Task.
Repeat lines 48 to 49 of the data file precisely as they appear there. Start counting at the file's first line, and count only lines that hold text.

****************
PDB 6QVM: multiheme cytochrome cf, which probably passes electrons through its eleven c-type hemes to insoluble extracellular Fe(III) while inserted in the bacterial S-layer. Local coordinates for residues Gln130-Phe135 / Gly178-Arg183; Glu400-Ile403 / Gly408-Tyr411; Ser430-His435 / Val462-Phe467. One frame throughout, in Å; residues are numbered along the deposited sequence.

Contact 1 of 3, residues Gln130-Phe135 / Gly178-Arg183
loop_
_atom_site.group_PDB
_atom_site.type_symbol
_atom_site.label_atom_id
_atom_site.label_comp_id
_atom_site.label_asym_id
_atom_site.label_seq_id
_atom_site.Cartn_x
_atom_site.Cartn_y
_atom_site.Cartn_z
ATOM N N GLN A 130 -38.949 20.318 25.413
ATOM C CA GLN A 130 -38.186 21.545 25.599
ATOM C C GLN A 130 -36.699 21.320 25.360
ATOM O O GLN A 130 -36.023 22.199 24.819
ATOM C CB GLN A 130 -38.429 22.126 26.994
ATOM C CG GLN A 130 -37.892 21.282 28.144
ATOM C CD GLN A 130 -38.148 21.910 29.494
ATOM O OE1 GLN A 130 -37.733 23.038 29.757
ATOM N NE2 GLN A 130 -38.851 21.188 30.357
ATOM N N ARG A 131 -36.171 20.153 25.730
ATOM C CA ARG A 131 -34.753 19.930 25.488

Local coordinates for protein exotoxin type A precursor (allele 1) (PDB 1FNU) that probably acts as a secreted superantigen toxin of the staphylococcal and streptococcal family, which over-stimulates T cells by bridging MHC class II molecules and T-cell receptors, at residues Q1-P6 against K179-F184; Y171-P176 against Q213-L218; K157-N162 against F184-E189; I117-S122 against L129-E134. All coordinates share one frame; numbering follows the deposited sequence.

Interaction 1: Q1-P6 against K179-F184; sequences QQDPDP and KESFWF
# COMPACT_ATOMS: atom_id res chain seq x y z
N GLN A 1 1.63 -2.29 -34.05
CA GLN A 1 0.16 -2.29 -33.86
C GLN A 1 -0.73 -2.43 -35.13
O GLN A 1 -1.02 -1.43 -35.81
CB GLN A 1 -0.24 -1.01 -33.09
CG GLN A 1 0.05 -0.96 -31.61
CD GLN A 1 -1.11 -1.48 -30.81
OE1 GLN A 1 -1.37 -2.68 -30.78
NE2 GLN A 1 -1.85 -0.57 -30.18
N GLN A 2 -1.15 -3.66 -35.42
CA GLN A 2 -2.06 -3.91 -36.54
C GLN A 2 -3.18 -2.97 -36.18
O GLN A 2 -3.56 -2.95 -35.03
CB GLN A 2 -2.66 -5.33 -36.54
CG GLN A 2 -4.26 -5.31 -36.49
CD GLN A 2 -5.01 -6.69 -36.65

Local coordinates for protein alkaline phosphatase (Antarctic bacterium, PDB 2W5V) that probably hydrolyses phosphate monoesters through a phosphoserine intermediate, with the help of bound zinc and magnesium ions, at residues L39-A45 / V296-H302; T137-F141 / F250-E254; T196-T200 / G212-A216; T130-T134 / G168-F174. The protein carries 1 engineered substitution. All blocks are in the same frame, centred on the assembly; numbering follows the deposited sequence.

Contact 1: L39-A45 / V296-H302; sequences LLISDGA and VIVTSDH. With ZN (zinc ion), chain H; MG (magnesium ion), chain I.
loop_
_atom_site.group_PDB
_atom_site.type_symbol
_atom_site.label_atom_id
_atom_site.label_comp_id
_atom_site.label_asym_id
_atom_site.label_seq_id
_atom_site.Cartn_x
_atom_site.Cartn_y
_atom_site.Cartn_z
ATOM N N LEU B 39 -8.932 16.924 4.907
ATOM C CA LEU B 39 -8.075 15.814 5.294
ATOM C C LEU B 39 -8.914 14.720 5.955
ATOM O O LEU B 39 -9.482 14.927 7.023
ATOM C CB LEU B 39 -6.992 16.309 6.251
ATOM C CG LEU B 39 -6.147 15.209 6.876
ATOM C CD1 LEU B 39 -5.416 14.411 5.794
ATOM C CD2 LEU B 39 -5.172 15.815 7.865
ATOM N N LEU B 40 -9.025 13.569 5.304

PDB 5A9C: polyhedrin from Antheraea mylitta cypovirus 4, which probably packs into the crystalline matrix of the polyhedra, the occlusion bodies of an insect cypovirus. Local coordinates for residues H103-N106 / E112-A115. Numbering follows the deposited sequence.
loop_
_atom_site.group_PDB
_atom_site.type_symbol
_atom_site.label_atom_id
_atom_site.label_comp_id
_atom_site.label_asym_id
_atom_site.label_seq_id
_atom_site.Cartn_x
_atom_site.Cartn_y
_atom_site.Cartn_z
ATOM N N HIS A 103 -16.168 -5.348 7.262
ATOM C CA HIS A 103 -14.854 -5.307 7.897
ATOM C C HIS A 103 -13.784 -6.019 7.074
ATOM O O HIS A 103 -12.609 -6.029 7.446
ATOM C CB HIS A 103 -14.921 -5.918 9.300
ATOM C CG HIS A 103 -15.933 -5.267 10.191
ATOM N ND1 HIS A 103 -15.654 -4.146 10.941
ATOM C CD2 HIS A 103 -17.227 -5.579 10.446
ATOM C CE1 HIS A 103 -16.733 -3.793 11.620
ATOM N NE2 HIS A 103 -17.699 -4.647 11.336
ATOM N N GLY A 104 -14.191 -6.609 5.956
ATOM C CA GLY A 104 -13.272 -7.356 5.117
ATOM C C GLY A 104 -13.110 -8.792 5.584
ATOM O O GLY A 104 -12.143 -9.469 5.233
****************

_atom_site.label_atom_id
_atom_site.label_comp_id